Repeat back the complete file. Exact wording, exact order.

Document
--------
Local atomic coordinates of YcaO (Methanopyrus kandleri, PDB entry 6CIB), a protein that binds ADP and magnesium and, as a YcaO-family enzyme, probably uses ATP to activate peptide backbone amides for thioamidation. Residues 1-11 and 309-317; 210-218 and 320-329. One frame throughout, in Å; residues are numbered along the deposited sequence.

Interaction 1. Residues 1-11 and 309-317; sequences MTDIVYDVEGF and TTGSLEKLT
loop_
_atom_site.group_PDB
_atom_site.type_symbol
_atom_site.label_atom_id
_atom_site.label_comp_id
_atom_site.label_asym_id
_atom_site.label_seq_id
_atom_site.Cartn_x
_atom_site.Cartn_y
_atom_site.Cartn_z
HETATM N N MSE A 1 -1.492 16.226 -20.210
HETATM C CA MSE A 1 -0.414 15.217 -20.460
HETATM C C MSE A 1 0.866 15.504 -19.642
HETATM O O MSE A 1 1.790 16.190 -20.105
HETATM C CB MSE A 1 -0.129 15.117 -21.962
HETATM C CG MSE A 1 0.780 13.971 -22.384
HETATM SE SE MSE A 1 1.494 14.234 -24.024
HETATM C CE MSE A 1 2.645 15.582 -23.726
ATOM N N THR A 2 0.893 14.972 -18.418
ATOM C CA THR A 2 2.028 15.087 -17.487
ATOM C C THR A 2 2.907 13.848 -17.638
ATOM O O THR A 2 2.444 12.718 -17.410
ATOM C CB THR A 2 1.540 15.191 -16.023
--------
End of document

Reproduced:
Local atomic coordinates of YcaO (Methanopyrus kandleri, PDB entry 6CIB), a protein that binds ADP and magnesium and, as a YcaO-family enzyme, probably uses ATP to activate peptide backbone amides for thioamidation. Residues 1-11 and 309-317; 210-218 and 320-329. One frame throughout, in Å; residues are numbered along the deposited sequence.

Interaction 1. Residues 1-11 and 309-317; sequences MTDIVYDVEGF and TTGSLEKLT
loop_
_atom_site.group_PDB
_atom_site.type_symbol
_atom_site.label_atom_id
_atom_site.label_comp_id
_atom_site.label_asym_id
_atom_site.label_seq_id
_atom_site.Cartn_x
_atom_site.Cartn_y
_atom_site.Cartn_z
HETATM N N MSE A 1 -1.492 16.226 -20.210
HETATM C CA MSE A 1 -0.414 15.217 -20.460
HETATM C C MSE A 1 0.866 15.504 -19.642
HETATM O O MSE A 1 1.790 16.190 -20.105
HETATM C CB MSE A 1 -0.129 15.117 -21.962
HETATM C CG MSE A 1 0.780 13.971 -22.384
HETATM SE SE MSE A 1 1.494 14.234 -24.024
HETATM C CE MSE A 1 2.645 15.582 -23.726
ATOM N N THR A 2 0.893 14.972 -18.418
ATOM C CA THR A 2 2.028 15.087 -17.487
ATOM C C THR A 2 2.907 13.848 -17.638
ATOM O O THR A 2 2.444 12.718 -17.410
ATOM C CB THR A 2 1.540 15.191 -16.023